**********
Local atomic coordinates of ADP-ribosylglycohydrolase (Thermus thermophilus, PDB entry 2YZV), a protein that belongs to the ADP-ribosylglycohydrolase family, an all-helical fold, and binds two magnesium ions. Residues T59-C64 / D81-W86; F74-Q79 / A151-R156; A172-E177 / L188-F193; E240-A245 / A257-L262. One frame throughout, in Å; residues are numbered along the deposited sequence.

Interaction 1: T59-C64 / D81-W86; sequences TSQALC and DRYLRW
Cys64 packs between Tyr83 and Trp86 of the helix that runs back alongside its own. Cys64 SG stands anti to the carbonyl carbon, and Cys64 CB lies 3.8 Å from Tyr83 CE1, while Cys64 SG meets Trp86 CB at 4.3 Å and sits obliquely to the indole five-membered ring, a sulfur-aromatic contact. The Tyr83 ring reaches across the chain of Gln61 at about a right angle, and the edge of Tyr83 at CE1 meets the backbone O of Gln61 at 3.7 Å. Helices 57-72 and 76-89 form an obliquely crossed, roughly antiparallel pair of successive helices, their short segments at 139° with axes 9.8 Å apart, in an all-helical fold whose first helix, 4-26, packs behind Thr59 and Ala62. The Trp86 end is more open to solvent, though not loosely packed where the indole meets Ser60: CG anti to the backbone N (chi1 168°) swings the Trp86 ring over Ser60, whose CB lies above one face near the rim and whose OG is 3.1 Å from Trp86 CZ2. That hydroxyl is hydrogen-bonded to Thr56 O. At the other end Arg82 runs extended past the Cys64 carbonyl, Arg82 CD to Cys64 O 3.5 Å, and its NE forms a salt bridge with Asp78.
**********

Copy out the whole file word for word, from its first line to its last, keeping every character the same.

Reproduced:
Local atomic coordinates of ADP-ribosylglycohydrolase (Thermus thermophilus, PDB entry 2YZV), a protein that belongs to the ADP-ribosylglycohydrolase family, an all-helical fold, and binds two magnesium ions. Residues T59-C64 / D81-W86; F74-Q79 / A151-R156; A172-E177 / L188-F193; E240-A245 / A257-L262. One frame throughout, in Å; residues are numbered along the deposited sequence.

Interaction 1: T59-C64 / D81-W86; sequences TSQALC and DRYLRW
Cys64 packs between Tyr83 and Trp86 of the helix that runs back alongside its own. Cys64 SG stands anti to the carbonyl carbon, and Cys64 CB lies 3.8 Å from Tyr83 CE1, while Cys64 SG meets Trp86 CB at 4.3 Å and sits obliquely to the indole five-membered ring, a sulfur-aromatic contact. The Tyr83 ring reaches across the chain of Gln61 at about a right angle, and the edge of Tyr83 at CE1 meets the backbone O of Gln61 at 3.7 Å. Helices 57-72 and 76-89 form an obliquely crossed, roughly antiparallel pair of successive helices, their short segments at 139° with axes 9.8 Å apart, in an all-helical fold whose first helix, 4-26, packs behind Thr59 and Ala62. The Trp86 end is more open to solvent, though not loosely packed where the indole meets Ser60: CG anti to the backbone N (chi1 168°) swings the Trp86 ring over Ser60, whose CB lies above one face near the rim and whose OG is 3.1 Å from Trp86 CZ2. That hydroxyl is hydrogen-bonded to Thr56 O. At the other end Arg82 runs extended past the Cys64 carbonyl, Arg82 CD to Cys64 O 3.5 Å, and its NE forms a salt bridge with Asp78.